As we age, the lines separating our concepts from the literal reality they serve to help us navigate can become blurred. We, unfortunately, come to believe that our concepts exist in reality in many cases. One of the most revealing and persistently agitating things I’ve encountered in the last few years has been the typical reaction a person has when I say “the government does not exist.” Admittedly, I am doing this to get a reaction and their attention, and don’t immediately expect them to understand my meaning, which is that the state itself is merely a fictional concept applied to a group of human beings, certain buildings, etc., but which has no actual manifestation itself in reality. It is interesting to watch however, that even with careful explanation of those nuances, the resistance that many feel. There seems to be a deep need, for many people, to believe that the government does itself have an existence apart from the individual actors who act under that label.

Almost 2,500 years ago, the philosopher Plato made a very grave mistake from which western philosophy and religion have yet to recover. Plato viewed the conceptual as real, and even theorized that a perfect world of “forms”existed, of which our flawed, material world was a degraded subset. Since then, all of the Christian thinkers and writers of philosophy (and there have been many) who have adopted this premise have made the mistake of trying to subordinate reality to man’s imagination, instead of vice versa. This can be a harmless enough fantasy (or at least harmless to all but our selves) until we start adopting concepts as a society that become an accepted basis for aggression to others. Next week I will discuss how government is such concept.

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Selling Free Markets as an Ethical Mandate

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“The Self Owner” is an original weekly column appearing every Wednesday at, by Spencer W. Morgan. Spencer is a husband and father, and has studied History and Philosophy at the University of Utah. Archived columns can be found here. OVP-only RSS feed available here.

I’m going to take a break this week from the systematic, philosophical discussion and turn to strategy. If you’ve been following this column, you’ve no doubt anticipated how the concepts of rights and trade have huge implications on the areas of government and economics. If individual natural rights is a valid idea, then the absence of intervention into people’s personal property and economic decisions is morally obligatory. When we apply that conclusion universally to the societal level, this brings us to that dreaded “c” word…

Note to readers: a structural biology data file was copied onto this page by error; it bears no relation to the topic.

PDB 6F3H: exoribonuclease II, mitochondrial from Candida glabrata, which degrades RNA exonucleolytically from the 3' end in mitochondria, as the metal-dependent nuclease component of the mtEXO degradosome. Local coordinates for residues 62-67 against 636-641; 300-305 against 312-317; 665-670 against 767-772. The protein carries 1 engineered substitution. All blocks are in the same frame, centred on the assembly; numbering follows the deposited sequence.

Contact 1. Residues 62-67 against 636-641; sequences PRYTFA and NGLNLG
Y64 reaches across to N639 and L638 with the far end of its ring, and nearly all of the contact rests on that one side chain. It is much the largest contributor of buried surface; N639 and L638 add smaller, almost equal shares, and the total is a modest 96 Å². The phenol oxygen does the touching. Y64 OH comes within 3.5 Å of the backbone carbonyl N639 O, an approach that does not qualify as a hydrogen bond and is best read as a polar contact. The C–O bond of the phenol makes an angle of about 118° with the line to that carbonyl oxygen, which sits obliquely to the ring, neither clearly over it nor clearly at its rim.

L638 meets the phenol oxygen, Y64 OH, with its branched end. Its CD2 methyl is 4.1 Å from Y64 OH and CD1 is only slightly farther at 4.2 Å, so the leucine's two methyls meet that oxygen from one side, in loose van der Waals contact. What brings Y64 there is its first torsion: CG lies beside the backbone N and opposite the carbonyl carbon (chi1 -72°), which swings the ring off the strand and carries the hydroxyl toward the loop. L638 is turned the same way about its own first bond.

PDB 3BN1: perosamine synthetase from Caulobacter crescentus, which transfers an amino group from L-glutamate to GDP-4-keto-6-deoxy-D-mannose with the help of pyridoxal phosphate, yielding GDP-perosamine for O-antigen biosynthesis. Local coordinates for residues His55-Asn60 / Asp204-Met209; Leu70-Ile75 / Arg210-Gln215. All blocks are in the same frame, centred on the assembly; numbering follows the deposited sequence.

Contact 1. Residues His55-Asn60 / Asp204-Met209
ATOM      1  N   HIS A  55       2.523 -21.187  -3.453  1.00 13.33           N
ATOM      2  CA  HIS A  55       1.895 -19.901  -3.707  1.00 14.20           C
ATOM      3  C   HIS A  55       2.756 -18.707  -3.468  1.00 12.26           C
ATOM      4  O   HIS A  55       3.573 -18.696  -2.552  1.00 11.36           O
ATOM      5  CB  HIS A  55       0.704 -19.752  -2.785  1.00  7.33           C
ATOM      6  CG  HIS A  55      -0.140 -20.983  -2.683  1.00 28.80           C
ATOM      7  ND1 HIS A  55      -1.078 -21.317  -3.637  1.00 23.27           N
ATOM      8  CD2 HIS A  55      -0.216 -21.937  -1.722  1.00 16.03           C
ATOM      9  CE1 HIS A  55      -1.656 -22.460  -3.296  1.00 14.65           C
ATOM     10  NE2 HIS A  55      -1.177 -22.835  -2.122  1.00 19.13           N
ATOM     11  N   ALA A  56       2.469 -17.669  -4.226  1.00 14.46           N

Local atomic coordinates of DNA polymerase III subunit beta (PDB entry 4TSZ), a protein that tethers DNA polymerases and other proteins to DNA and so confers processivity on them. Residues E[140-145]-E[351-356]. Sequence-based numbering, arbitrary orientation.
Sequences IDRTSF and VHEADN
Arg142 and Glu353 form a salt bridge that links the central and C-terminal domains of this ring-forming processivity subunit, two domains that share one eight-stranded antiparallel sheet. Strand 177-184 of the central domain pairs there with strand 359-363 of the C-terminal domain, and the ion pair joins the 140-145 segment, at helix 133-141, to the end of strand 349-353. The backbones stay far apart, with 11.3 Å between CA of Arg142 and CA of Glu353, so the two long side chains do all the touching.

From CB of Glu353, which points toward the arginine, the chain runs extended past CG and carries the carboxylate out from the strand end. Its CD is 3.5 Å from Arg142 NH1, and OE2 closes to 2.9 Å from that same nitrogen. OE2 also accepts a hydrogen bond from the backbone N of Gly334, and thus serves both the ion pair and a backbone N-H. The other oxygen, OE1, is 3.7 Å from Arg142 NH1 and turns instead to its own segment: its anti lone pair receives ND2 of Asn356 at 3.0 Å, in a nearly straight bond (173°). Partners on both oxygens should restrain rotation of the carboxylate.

Let’s face it, free market capitalism has gotten a bad rep. Whether you blame left-wing rhetoric, or big-government partnerships in using the control of government undertaken in the name of “free enterprise,” the term has become essentially a dirty word to generations of Americans. Any mention of “capitalism” tends to conjure images of greedy men in top hats carrying dollar signs out to fleece the public. Many self-styled “libertarians” understandably, therefore, steer clear of the term or even redefine it to be synonymous with mercantilism or state/corporate partnership (fascism).

The first challenge in upholding a free-enterprise system, then, is the challenge of shedding the pervasive baggage which accompanies this word and the “hands-off”relationship between government and economics it originally conveyed.

Even for those informed and reasonable enough to reject such sensationalism, capitalism still tends to be evaluated under the implicit presumption that it’s just another “ism” plan of economics to be compared against schemes of greater economic control and, like any plan of managerial control, to then be imposed from the top-down in the pursuit of some nebulous societal end to which it is presumed to be the best means. This is due to the generations of academic specialization and separation that has removed the question of economics from the more foundational context of ethics and interpersonal morality at the individual level.

The Missing Moral Context

The most important way to reinvent free market capitalism going forward centers around the part of the debate that all of the foregoing drops… the moral and philosophical context at the core of the question.

What is economic exchange? Economic exchange is not, as most modern schools of economics tend to imply in their methods, just the cold materialistic operation of some natural phenomenon to be evaluated empirically and predicted only on the basis of calculations and statistical observations on a large scale. It is, in reality, the aggregation of millions of choices made by individuals for individual reasons.

Unhindered economic exchange therefore is not just the best and most dynamic way to accomplish the distribution of resources and services in any given locality, but more importantly, it is the inevitable moral mandate arising from natural rights, or the concept that the individual is rightfully free in the use of his person and property, and that this individual has value as an end in his or her self. To presume anything else economically, is to presume the propriety of brutality and acceptability of aggression at the individual level.

Unfortunately, the early lawmakers of the American republic did not fully apply this philosophy of natural rights that led to the greatest amount of economic freedom in history, and the footholds and holdovers from the mercantilism of Europe which they adopted have been fully exploited by the enemies of human freedom.

Thus our starting point, and best tactical priority, is to restore this moral and philosophical context as the foundation of economic science, and advocate a free economy as an ethically superior position.